2
$\begingroup$

Problem: Given a string $s$ and a DFA $D$, compute the longest subsequence of $s$ such that the subsequence is accepted by $D$, or report that no such subsequence exists.

This problem has a runtime of $O(qn)$ where $q$ is the number of states of the DFA, and $n$ is the length of the string.

This problem is supposed to be solved using Dynamic Programming.

I can't figure out how to get a bound lower than $O(2^n)$.

My recurrence (it's $O(2^n)$ with memoization) --

Consider the string to be $A[1 .. n]$. And consider the substring $A[1 .. i]$ for $i < n$. I know the length of the longest subsequence accepted by the DFA for this substring. Next, I consider the substring $A[1 .. i+1]$.

If this substring has a longer subsequence that is accepted by the DFA, the max value is updated. If not, the max value is kept the same. To figure out if the max value got updated, I have to search for all subsequences accepted by the DFA that have $A[i+1]$ included in them, as well as the entire substring $A[1 .. i+1]$.

This last thing can be memoized. That is, the end point of the entire substring $A[1 .. i]$ can be memoized. So when we need to check if $A[1 .. i+1]$ works, we just need to go to the next state after reading $A[i+1]$.

We can also memoize a lot of the earlier problems we solved. We memoize the pair (subsequence, end-state).

Here's an example: Consider the string $a_1a_2a_3a_4$.

$a_1$:
Takes $O(1)$ to check. Then memoize.

$a_1a_2$:
Check $a_2$. Takes $O(1)$. Then memoize.
Check $a_1a_2$. Takes $O(1)$ as checking $a_1$ was previously memoized. Then memoize.

$a_1a_2a_3$:
Check $a_3$: Takes $O(1)$. Then memoize.
Check $a_1a_3$, $a_2a_3$: takes $O(1)$ per check, as $a_1$, $a_2$ were previously memoized. Then memoize. Check $a_1a_2a_3$: Takes $O(1)$ as checking $a_1a_2$ was previous memoized.

$a_1a_2a_3a_4$:
Check $a_4$: Takes $O(1)$. Then memoize.
Check $a_1a_4$, $a_2a_4$, $a_3a_4$: takes $O(1)$ per check, as $a_1$, $a_2$, $a_3$ were previously memoized.
Check $a_1a_2a_4$, $a_1a_3a_4$, $a_2a_3a_4$: takes $O(1)$ per check, as $a_1a_2$, $a_1a_3$, $a_2a_3$ were previously memoized.
Check $a_1a_2a_3a_4$: takes $O(1)$ as $a_1a_2a_3$ was previously memoized.

$\endgroup$
  • $\begingroup$ It could be the case you're looking for a sub_string_ instead of a sub_sequence_ (those are different). Could you confirm whether you indeed want a subsequence ? $\endgroup$ – Discrete lizard Mar 10 '18 at 19:09
  • 1
    $\begingroup$ Yeah I definitely want a subsequence, not a substring. @Discretelizard $\endgroup$ – picotard Mar 10 '18 at 19:15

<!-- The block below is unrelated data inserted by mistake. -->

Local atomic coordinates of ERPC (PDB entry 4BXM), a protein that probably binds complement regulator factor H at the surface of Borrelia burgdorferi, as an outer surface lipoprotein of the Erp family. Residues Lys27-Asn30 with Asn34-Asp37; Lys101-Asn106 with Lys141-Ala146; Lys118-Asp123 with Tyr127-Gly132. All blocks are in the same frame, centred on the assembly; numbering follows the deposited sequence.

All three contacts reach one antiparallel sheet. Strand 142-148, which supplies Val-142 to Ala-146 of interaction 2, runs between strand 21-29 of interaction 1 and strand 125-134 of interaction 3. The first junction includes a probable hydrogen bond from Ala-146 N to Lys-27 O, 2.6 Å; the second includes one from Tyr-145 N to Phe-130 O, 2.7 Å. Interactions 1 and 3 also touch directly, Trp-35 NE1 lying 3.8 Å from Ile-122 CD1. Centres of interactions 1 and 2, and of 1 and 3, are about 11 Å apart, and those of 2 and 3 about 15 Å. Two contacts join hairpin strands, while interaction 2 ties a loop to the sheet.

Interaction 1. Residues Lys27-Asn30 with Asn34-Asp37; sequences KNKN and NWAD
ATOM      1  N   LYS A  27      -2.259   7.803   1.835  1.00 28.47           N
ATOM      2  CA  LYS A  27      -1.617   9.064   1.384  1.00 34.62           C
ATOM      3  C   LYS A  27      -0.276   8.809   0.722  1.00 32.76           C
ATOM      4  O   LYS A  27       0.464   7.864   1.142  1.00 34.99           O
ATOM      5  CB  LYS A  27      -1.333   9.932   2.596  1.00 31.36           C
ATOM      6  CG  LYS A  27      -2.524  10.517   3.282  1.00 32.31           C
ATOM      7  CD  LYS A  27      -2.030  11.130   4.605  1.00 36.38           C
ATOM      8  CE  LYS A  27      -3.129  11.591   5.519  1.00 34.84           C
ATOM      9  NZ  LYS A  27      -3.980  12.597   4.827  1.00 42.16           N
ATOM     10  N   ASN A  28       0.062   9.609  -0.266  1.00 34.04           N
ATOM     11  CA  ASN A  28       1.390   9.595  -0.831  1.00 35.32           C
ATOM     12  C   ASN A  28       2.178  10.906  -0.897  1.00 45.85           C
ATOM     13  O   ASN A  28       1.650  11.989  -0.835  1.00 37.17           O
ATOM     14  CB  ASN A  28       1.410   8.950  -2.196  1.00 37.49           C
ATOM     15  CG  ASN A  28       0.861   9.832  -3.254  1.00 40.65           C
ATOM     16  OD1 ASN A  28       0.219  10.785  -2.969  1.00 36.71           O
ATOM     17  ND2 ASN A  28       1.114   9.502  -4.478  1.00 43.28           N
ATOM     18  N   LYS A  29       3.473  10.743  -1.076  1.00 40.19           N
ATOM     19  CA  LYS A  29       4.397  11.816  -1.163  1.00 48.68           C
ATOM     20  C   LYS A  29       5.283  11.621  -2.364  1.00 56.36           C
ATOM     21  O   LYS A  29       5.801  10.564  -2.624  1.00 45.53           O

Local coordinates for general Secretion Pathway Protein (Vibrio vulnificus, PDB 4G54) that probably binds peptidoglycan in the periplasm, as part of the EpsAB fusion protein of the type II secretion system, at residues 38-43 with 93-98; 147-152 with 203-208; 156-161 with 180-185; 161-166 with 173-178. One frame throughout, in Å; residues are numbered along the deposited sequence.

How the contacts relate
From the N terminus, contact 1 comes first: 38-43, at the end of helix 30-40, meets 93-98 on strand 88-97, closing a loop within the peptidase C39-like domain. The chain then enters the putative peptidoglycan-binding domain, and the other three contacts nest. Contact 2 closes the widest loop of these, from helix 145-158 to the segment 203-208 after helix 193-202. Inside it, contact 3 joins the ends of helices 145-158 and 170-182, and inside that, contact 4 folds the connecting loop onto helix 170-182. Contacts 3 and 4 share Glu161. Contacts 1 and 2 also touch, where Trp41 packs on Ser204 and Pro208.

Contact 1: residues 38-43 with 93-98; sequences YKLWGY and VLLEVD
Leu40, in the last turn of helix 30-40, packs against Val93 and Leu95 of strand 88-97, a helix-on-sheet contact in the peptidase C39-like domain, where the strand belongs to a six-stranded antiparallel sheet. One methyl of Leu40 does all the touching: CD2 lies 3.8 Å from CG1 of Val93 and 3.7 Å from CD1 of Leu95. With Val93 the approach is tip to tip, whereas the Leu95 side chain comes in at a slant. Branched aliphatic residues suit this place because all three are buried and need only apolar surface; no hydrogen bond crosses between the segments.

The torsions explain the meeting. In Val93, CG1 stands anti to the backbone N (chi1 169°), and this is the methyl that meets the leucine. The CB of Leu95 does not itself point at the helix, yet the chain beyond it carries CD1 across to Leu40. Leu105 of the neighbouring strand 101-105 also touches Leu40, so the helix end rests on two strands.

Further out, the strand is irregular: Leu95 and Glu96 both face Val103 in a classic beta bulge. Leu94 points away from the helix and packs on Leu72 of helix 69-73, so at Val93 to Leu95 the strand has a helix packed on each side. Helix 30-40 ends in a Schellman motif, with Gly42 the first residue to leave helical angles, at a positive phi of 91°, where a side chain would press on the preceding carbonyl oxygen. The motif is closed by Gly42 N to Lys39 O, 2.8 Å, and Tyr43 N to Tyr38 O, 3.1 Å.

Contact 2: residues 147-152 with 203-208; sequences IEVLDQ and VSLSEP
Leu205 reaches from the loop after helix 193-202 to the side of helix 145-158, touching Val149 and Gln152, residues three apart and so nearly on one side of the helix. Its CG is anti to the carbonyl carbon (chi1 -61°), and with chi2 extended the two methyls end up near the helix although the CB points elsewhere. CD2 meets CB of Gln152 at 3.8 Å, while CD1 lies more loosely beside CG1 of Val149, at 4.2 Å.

• $\begingroup$ What have you tried? What decomposition into subproblems have you considered? Where did you get stuck? I suggest you start with our general advice for dynamic programming problems: cs.stackexchange.com/tags/dynamic-programming/info. We're happy to help you understand the concepts but just solving exercises for you is unlikely to achieve that. You might find this page helpful in improving your question. $\endgroup$ – D.W. Mar 10 '18 at 20:56
  • $\begingroup$ Please don't use "stuff. EDIT: more stuff". Instead, revise the question to read well for someone who encounters it for the first time. See cs.meta.stackexchange.com/q/657/755. $\endgroup$ – D.W. Mar 11 '18 at 18:24
1
$\begingroup$

You can add an extra parameter $s$, which represents a state of the DFA, for your dynamic programming.

Let $f(i,s)$ be the length of the longest subsequence of $A[1\ldots i]$ accepted by a DFA obtained by changing the end state of the primary DFA to $s$. Now $f(i+1,s)$ can be computed by comparing $f(i,s)$ (representing $A[i+1]$ is not chosen) and $f(i,t)+1$ (representing $A[i+1]$ is chosen) for each state $t$ that transforms to $s$ when reading $A[i+1]$.

But note, the time complexity this algorithm is not bounded by $O(qn)$ because we may have to check no more than constant $f(i,t)$'s for each computation. A simple improvement is to consider $A[i\ldots n]$ instead of $A[1\ldots i]$. Now $f(i,s)$ represents the length of the longest subsequence of $A[i\ldots n]$ accepted by a DFA obtained by changing the start state of the primary DFA to $s$, and $f(i,s)$ can be computed by comparing $f(i+1,s)$ and $f(i+1,t)+1$ where $s$ transforms to $t$ when reading $A[i]$. Now the running time is improved to $O(qn)$.

$\endgroup$
  • $\begingroup$ I'm sorry, I don't understand this at all. And how this modifies my algorithm to make it O(qn) $\endgroup$ – picotard Mar 11 '18 at 6:48
  • $\begingroup$ @Kek Which part don't you understand? Maybe you can consider it as a totally different algorithm from yours. The main difference is that it computes $f(i,s)$ while your algorithm computes $f(i)$. $\endgroup$ – xskxzr Mar 11 '18 at 7:39

Your Answer

By clicking “Post Your Answer”, you agree to our terms of service, privacy policy and cookie policy

Not the answer you're looking for? Browse other questions tagged or ask your own question.